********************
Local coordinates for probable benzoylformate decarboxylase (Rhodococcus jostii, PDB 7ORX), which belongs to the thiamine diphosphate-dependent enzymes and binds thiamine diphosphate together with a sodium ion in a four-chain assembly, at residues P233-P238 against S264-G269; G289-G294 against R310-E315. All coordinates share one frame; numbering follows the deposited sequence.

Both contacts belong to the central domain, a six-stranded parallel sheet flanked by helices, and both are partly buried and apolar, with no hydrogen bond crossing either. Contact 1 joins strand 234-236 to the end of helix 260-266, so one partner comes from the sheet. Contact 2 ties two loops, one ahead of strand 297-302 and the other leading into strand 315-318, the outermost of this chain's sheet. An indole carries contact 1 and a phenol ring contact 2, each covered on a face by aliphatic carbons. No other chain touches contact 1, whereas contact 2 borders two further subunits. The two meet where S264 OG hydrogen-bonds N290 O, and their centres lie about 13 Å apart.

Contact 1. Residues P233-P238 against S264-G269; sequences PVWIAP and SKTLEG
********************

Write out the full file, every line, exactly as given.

Local coordinates for probable benzoylformate decarboxylase (Rhodococcus jostii, PDB 7ORX), which belongs to the thiamine diphosphate-dependent enzymes and binds thiamine diphosphate together with a sodium ion in a four-chain assembly, at residues P233-P238 against S264-G269; G289-G294 against R310-E315. All coordinates share one frame; numbering follows the deposited sequence.

Both contacts belong to the central domain, a six-stranded parallel sheet flanked by helices, and both are partly buried and apolar, with no hydrogen bond crossing either. Contact 1 joins strand 234-236 to the end of helix 260-266, so one partner comes from the sheet. Contact 2 ties two loops, one ahead of strand 297-302 and the other leading into strand 315-318, the outermost of this chain's sheet. An indole carries contact 1 and a phenol ring contact 2, each covered on a face by aliphatic carbons. No other chain touches contact 1, whereas contact 2 borders two further subunits. The two meet where S264 OG hydrogen-bonds N290 O, and their centres lie about 13 Å apart.

Contact 1. Residues P233-P238 against S264-G269; sequences PVWIAP and SKTLEG